Jefferson says he was at homeless court to try to clear an old charge of driving on a suspended license. He says the judge ordered that he be connected to a case manager and report to the next court session for more information on having his record cleared.
He says he hopes the process can eventually lead to a home. “I guess every little step helps,” he says.
According to the U.S. Interagency Council on Homelessness, about 48,000 people per year who enter homeless shelters come directly from prisons or jails, and as many as 15% of people who are incarcerated have reported experiencing homelessness.
Homeless courts in larger jurisdictions like Los Angeles, Santa Monica and Long Beach tend to deal with more infractions and an overall higher volume of cases. In Los Angeles, mobile clinics also drive to parks and other areas to help expunge old convictions and citations.
A 2021 report from the Judicial Council of California said the programs are cost effective because they reduce the overall number of court appearances. The report said courts should consider expanding eligibility beyond infractions, warrants and low-level misdemeanors to include more serious offenses, when appropriate.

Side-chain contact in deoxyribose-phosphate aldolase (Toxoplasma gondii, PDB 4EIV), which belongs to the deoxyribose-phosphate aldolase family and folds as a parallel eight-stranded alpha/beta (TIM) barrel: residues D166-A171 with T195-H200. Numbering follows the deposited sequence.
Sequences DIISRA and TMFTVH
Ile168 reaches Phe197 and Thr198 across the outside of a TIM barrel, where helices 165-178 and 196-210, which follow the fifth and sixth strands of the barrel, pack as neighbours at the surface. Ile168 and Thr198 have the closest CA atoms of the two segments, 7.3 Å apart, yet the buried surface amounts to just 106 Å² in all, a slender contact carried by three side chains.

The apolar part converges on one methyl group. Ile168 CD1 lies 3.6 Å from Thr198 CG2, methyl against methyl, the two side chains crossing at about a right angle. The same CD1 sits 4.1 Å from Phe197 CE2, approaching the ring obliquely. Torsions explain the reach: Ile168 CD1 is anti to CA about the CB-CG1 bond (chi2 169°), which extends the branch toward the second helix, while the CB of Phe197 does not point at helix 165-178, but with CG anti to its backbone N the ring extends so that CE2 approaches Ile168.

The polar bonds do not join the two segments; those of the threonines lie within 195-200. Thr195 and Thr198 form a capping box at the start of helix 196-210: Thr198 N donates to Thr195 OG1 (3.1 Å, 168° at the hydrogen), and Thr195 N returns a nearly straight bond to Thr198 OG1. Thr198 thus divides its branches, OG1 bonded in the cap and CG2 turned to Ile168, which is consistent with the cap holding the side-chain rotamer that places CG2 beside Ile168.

In Long Beach, where homelessness has spiked 62% since 2020, officials believe that removing some barriers for the unhoused will make a difference in getting them off the streets.
Although there are no court-ordered mandates for participants to find housing, Long Beach social service agencies review each case individually to determine what’s needed for success, says Glareh Zanganeh, a social worker and coordinator for the city’s program.
Should someone have a suspended license, for example, their case can be closed when they get it restored. Or, if the person has a ticket for illegal camping or property damage, the case can be resolved when the individual finds shelter, even temporary, and connects with a case manager.
Often the judge and attorneys will continue a case for months to ensure the person is heading in the right direction and getting services.
Anthony Smith, 66, was waiting on a recent Wednesday to get information from the public defender’s office about expunging a felony from 49 years ago, he says. His criminal past, he explains, has been an obstacle to finding jobs and housing.
“This has followed me for the longest time,” Smith says.
Smith says he became homeless after leaving his job as a supervisor at the Long Beach maintenance yard just before the COVID pandemic. At the time he was having medical issues, including suffering a back injury and being diagnosed with Type 2 diabetes.
He began living in his car in the parking lot of the Multi-Service Center as part of its “safe parking program” and recently got a bunk at the city’s congregate shelter in North Long Beach. He hopes to find an apartment, and start working again, soon.
“I want to get my life back,” he says, welling up with tears.